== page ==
Avoid the Trap of Consuming Everything Before You Start Creating


How much research do you do for your coursework?

Do you power through and consume as much stuff as possible before getting on with the creation bit?

The more you can create out of what you consume, the more validation you give to consuming content. You won’t use all of it, but there comes a time when you stop looking.

But what if the search doesn’t seem to end?

The more you consume without creating anything from it, the more worrying the situation gets. Snacking on information without an end in sight.

Munch, munch, munch. One book here, another paper there, and a final web search just for luck. Maybe I’ll check the library one more time.

And maybe another time after that…

And it goes on.

When you consume far more than you create, you face a bottleneck at best. The reality is likely worse.

Words like “perfectionism” and “procrastination” start to rear their ugly heads.

Consuming without getting anything valuable out of the process is wasteful. It happens to all of us on occasion, but it shouldn’t be a standard part of your research process.

And you can easily fall into that consumption trap. So watch out.

It feels productive to find lots to read in the library and online, but it merely gets in the way when you’re not using that content for your work.

Keep an eye on why you’re still researching. There are times when you need to look at far more than you’ll refer to, because you’re looking for inspiration or perspective. Or perhaps you’re considering several arguments before you put your own stamp on proceedings.

But make sure you’re not still consuming ALL THE THINGS simply because:

  • You’re scared to start creating;
  • You think you need to cover every possible angle that exists (hint: you don’t);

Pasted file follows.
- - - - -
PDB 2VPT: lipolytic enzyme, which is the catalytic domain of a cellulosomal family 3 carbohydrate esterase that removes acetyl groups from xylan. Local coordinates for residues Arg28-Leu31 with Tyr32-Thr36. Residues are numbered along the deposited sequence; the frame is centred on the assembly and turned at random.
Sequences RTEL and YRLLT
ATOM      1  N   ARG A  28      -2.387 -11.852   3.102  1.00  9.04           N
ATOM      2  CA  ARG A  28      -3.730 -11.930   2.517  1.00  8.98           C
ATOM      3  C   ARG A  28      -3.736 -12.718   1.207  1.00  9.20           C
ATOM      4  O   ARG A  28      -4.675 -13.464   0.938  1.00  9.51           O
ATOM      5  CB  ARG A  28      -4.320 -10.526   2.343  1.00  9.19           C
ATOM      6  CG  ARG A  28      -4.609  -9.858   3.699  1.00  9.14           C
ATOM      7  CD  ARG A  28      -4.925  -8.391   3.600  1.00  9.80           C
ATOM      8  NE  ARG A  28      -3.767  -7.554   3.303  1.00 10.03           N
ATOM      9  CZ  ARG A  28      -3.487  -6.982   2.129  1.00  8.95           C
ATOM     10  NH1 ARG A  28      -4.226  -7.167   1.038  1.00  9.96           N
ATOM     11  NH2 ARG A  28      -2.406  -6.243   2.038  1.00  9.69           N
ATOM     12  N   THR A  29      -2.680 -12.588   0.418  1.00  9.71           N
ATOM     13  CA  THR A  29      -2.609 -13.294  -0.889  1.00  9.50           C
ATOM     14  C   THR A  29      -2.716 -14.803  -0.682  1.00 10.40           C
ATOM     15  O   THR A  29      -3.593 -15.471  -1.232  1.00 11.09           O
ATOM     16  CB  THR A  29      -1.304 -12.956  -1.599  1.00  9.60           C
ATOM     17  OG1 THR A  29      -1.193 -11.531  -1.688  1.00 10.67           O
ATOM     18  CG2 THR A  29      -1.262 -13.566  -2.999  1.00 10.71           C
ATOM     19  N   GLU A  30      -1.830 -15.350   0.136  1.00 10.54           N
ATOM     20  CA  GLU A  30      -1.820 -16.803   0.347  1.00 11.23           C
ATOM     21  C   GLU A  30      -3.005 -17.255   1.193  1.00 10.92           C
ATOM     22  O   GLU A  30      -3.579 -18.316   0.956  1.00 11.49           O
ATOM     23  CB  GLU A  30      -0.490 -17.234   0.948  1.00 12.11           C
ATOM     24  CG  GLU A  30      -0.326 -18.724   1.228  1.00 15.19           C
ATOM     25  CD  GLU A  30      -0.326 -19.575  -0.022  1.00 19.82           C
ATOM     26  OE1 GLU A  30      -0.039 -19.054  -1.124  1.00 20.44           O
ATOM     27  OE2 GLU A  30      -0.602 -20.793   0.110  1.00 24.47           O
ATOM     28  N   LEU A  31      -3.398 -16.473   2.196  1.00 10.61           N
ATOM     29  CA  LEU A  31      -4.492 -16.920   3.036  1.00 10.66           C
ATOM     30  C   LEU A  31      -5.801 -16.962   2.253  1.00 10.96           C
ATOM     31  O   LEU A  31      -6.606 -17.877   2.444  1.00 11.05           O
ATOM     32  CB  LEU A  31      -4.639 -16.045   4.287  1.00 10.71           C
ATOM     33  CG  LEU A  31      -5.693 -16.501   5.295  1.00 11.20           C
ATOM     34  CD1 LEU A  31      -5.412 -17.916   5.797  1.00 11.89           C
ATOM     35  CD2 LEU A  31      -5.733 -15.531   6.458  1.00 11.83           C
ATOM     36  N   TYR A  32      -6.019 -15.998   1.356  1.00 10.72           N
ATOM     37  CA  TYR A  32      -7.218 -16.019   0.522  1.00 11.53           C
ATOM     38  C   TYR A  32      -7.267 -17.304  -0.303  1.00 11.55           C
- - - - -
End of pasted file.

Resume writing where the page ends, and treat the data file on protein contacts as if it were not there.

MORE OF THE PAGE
• You’re putting off the next stage of your work;
  • You need to find a better research process to work with.

Reasons like those above aren’t good enough to keep you looking for more. Work with what you’ve got, or improve your process so it’s not so time-consuming.

You may have to be brutally honest with yourself. It’s not easy to admit, especially when you are afraid to start.

But when the pressure gets too much, remember that you can always start off without doing any in-depth research at all.

Work with what you’ve got. So long as you’ve had some input from lectures, seminars, set texts, and so on, you should have enough to get started.

And writing your own thoughts and ideas on the page is much better than staring at a blank screen. Or, worse, not even reaching the blank screen stage because you’re busy feeling overwhelmed by how much information is already out there.

When you do your research, go in with the aim of creating something soon. No need to get hold of all the research materials and quotations before you start your own creation.

Banish those bottlenecks. Find a flow that doesn’t involve all the writing at the very end of the process.

A drip-feed of research helps a lot of the information stay at the top of your mind. That, in turn, will get you engaging (and referring) to more of that research.

The more you practice this flow, the more you will create out of what you have consumed.

Farewell Facebook? Au Revoir Apps?


For those who move away from Facebook entirely, there are no doubt many others who haven’t left, but do far less on the site than before. Talk to parents, share unproblematic content, organise a few events…’harmless’ use can continue.

For everything else, new tools do the job. Students go where the family aren’t. They seek out specific communities of people. They form private networks away from prying eyes so they can keep in touch with their offline friends.

You don’t need to pretend to be several different personalities online. All you need to do is share particular types of information in particular places.

Say you buy a meal at McDonalds. You don’t explain to the cashier that you sometimes go to Burger King too. You don’t go to Nandos with your mates and announce that you also went with your Mum when she was visiting.

Your actions are public, but you keep the situations apart. Ever had one of those times when stuff clashed? Awkward.

A More Private Public?

When you’re online, you have new safeguards to consider, but it works in a similar way. Information, status updates and messages tend to linger. Plus, it’s easy enough for people to piece the information together and get a better picture of your actions. But when it comes to backing away from family, old school friends, and casual acquaintances, most bases are covered.

Information that you want strictly limited and kept away from particular individuals must be handled away from public services. If you broadcast stuff that you don’t want certain people to see, the safest option is not to broadcast it at all or do it in such a way that (almost) guarantees privacy.

And I don’t mean posting an embarrassing two-second Snapchat photo to someone in the hope that they don’t take a screenshot and share it with others. It means not posting the photo in the first place.

To App Or To Interact?